# Java Brute-Force Algorithms Homework

I'm taking an algorithms class this semester and this homework seemed pretty easy. Easy usually means something is wrong. Not always, though. Through testing, this application successfully answered what was asked for by the professor. What I want to know is if there are any other solutions that fulfill the assignment from the professor based on the question from the book. Remember, it must be brute-force so there may be plenty of more efficient solutions, but they are irrelevant here. THIS HAS NOT BEEN GRADED YET.

## Assignment from Professor

Do this as a Netbeans project. Create a class that can store a m x n matrix of boolean values. It should have a methods isaRing, isaStar and isaFullyConnectedMesh. Each method should examine the matrix and return true if the adjacency matrix represents a ring, star or fully connected mesh, respectively, and false if otherwise. The application should create the adjacency matrices for each of the 3 images in problem 5 and store them in objects of the class that you created. Then call all 3 methods on each object. The output should say that the ring is a ring, not a star and not a fully connected mesh, and likewise for the other two.

## Base Question from the Book

A network topology specifies how computers, printers, and other devices are connected over a network. The figure below illustrates three common topologies of networks: the ring, the star, and the fully connected mesh. You are given a boolean matrix A[0..n - 1, 0..n - 1], where n > 3, which is supposed to be the adjacency matrix of a graph modeling a network with one of these topologies. Your task is to determine which of these three topologies, if any, the matrix represents. Design a brute-force algorithm for this task and indicate its time efficiency class.

## My Solution

My solution is divided into the main class and then a Matrix class that holds most of the logic. How'd I do?

Matrix

public class Matrix {
private boolean[][] matrix;

/**
* Constructor
* n x n matrix creation
*
* @param n
*/
public Matrix(int n) {
this.matrix = new boolean[n][n];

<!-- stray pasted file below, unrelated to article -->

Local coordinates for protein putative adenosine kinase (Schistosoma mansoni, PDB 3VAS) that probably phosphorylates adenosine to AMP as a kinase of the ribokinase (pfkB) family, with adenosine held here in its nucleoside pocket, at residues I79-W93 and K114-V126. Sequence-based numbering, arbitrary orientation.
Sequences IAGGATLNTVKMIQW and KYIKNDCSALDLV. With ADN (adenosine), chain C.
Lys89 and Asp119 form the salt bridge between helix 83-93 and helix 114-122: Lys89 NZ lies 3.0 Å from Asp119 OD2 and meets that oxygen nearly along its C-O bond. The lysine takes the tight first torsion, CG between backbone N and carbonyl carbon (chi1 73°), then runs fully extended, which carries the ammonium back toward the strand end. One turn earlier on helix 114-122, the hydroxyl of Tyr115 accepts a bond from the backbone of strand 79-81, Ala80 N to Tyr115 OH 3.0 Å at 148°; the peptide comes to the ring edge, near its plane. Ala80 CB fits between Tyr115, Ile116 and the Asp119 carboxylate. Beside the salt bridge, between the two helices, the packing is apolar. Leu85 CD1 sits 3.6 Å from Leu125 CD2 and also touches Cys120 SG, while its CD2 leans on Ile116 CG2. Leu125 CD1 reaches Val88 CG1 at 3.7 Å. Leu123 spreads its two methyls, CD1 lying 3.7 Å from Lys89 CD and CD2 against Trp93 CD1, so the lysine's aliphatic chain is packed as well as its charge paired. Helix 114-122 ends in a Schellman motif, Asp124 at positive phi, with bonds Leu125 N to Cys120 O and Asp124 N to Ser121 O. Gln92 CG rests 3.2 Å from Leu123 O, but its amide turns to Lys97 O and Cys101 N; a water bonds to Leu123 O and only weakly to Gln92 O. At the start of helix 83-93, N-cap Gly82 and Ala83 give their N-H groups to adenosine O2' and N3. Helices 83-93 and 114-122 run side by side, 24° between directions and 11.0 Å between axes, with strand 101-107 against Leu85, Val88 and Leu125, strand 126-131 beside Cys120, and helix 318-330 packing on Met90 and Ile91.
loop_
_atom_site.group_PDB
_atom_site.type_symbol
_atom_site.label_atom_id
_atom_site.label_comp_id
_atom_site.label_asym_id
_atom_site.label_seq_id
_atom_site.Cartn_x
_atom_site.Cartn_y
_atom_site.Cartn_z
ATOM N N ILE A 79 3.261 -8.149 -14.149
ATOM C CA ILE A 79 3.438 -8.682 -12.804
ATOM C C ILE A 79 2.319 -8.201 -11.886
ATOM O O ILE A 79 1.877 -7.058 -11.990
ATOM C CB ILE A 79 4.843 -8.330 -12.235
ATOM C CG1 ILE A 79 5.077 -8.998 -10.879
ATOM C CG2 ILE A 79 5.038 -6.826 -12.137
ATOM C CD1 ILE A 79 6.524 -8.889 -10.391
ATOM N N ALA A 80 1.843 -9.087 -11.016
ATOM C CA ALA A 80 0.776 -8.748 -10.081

this.setMatrixValue();
}

/**
* Constructor
* n x m matrix creation
*
* @param n
* @param m
*/
public Matrix(int n, int m) {
this.matrix = new boolean[n][m];
this.setMatrixValue();
}

/**
* Constructor
* matrix creation from a passed multidimensional array
*
* @param matrix
*/
public Matrix(boolean[][] matrix) {
this.matrix = matrix;
}

/**
* setMatrixValue
* Instantiates the multidimensional array locations to randomly generated boolean values
*/
private void setMatrixValue() {
if(this.matrix == null) {
throw new IllegalStateException("Matrix is not defined.");
}
Random random = new Random();
for(int row = 0; row < this.matrix.length; row++) {
for(int col = 0; col < this.matrix.length; col++) {
this.matrix[row][col] = random.nextBoolean();
}
}
}

/**
* getMatrix
* Getter for matrix
*
* @return
*/
public boolean[][] getMatrix() {
return this.matrix;
}

/**
* countRows
* Returns the number of rows in the matrix
*
* @return
*/
public int countRows() {
return this.matrix.length;
}

/**
* countCols
* Returns the number of columns in the matrix
*
* @return
*/
public int countCols() {
return this.matrix.length;
}

/**
* countFalseRow
* Returns the number of false values within a provided row index
*
* @param row
* @return
*/
private int countFalseRow(int row) {
int count = 0;
for(int col = 0; col < this.matrix[row].length; col++) {
if(this.matrix[row][col] == false) {
count++;
}
}
return count;
}

/**
* countFalseCol
* Returns the number of false values within a provided column index
*
* @param col
* @return
*/
private int countFalseCol(int col) {
int count = 0;
for(int row = 0; row < this.matrix.length; row++) {
if(this.matrix[row][col] == false) {
count++;
}
}
return count;
}

/**
* isRing
* Checks whether the matrix is a Ring Topology
*
* @return
*/
public boolean isRing() {
int row = 0;
int col = 0;
while(row < this.matrix.length && col < this.matrix.length) {
int falseRowCount = countFalseRow(row);
int falseColCount = countFalseCol(col);
if(falseRowCount != this.matrix.length - 2) {
return false;
}
if(falseColCount != this.matrix.length - 2) {
return false;
}
row++;
col++;
}
return true;
}

/**
* isStar
* Checks whether the matrix is a Star Topology
*
* @return
*/
public boolean isStar() {
boolean center = false;
int limbCount = 0;

for(int row = 0; row < this.matrix.length; row++) {
int falseCount = countFalseRow(row);

if(falseCount == 1 && !center) {
center = true;
} else if(falseCount == this.matrix.length - 1 && limbCount < this.matrix.length - 1) {
limbCount++;
} else {
return false;
}
}
return true;
}

/**
* isFullyConnectedMesh
* Checks whether the matrix is a Fully Connected Mesh Topology
*